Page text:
N: What is the toughest criticism you’ve received as a writer? The best compliment?
A: The toughest criticism: When I pitched at a writer’s conference and the agent I pitched to told me it wasn’t fresh or original enough and passed on the spot. That was a hard pill to swallow. And my first CPs and Beta Readers were extremely patient with me as I worked through my head hopping issues until they helped beat it out of me.
The best compliment: I write Sorkinese like dialogue and banter. As someone who LOVES The West Wing, for someone to say my writing resembles Aaron Sorkin at all was enormously flattering.
N: I know The Year of Cecily is book 1 in your From Sunset Park with Love series. Want to give us a sneak peek at whose book is next?
A: Next up is Cecily’s childhood nemesis turned new friend Rachel Bai, who you’ll meet in the book. I had so much fun writing her and the minute Rachel showed up on the page, I knew she’d need to get her own book. And you may or may not meet her hero in Cecily too. 😉 The Rachel Experiment comes out May 16, 2023 and is available for pre-order!
N: Writing can be an emotional, stressful pursuit. Any tips for aspiring writers?
A: You need to find your people. Find a group of fellow writers you click with (preferably who are roughly all around the same stage of the journey you are) who will cheer you on, pick you up and talk you off the ledge when you need it, give you a kick in the butt if need be, and be a safe place to vent to so you don’t embarrass yourself by becoming the main character of the day on social media. Oh honey no friends are ESSENTIAL.
And this is harder than it sounds but keep your eye on your own paper. Everyone’s journey is different, and publishing is a marathon, not a sprint. The comparison game can be insidious, and is the thief of joy.
Finally, it’s important for you to find your own writing routine and process. There are no hard and fast rules, the only right way to write is what works for you and gets words on the page. Anyone who tells you you HAVE to do x y or z is full of you know what.
N: What did you want to be when you grew up?
A: I don’t think I ever fixated on any one thing in particular. But I had been told numerous times growing up I should be a lawyer because I liked to talk and argue. That’s how I ended up going to law school.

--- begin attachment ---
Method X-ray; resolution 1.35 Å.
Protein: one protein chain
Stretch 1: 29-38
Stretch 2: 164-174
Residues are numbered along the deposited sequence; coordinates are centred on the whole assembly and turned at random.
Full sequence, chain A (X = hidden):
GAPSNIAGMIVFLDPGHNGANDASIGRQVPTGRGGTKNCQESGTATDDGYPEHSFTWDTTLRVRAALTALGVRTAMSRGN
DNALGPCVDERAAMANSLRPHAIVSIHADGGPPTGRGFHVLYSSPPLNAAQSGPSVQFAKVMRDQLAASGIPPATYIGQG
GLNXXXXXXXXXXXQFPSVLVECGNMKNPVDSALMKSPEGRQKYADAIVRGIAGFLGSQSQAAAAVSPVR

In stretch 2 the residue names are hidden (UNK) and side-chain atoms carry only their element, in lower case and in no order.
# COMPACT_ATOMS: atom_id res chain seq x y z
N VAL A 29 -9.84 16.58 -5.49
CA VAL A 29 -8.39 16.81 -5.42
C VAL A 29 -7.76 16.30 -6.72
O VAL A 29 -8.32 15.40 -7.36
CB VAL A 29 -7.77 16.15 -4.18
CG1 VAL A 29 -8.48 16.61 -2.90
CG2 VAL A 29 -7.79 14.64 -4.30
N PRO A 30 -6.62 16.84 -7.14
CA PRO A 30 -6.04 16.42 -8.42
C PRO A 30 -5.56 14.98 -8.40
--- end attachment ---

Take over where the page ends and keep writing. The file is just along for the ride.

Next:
N: Favorite book when you were a kid?
A: I devoured The Baby Sitters Club series by Ann M. Martin then graduated to the Sweet Valley High books. (side note: Those original SVH covers were ridiculous! Those models looked like thirty-year-olds posing as high schoolers).
N: And here is my signature question that everyone loves: If you could choose three people, living or dead, to invite to a dinner party, who would they be and why?
A: 1. Michelle Yeoh. She is such an amazing and compelling actor. I’d love to ask her what it was like working on Crazy Rich Asians, being a Bond girl, working with Ang Lee on Crouching Tiger Hidden Dragon, and so much more.
2. Lin Manuel Miranda-Like everyone else circa 2015-2016, I got swept up in Hamilton-mania and still catch myself humming tunes from the show every so often. I’d love to pick his brain about his creative process, and try to worm some info on what his next new project is!
3. Jane Austen. I think Pride and Prejudice is such a great work of literature and I love the ’95 BBC adaptation-I watch it at least once or twice a year. I really admire how she was ahead of her time in so many ways with her social commentary delivered in such an understated sly way. I think she would be a witty and entertaining guest–perfect for a dinner party!
The Year of Cecily
San Francisco attorney Cecily Chang is ready to tackle the New Year head on, so she creates a list of resolutions guaranteed to reboot her life—right after her dutiful visit home to Sunset Park, Brooklyn, for the Lunar New Year. Cecily prepares to face her critical, meddling mother, nosy relatives, and the chaos and drama family togetherness brings. At least the food will be delicious. This holiday, Cecily vows to remain calm—as long as she doesn’t see him.
Jeffrey Lee deeply regrets how he ended things with Cecily ten years ago, but he felt it was best for her at the time. When he runs into her again during the New Year, he sees it as a sign. Now a successful screenwriter, Jeffrey is determined to win back Cecily’s heart.
But Cecily doesn’t believe in signs or second chances and embraces her new resolutions. This time, Jeffrey won’t give up—and he’s convinced he can write them a new Hollywood happy ending.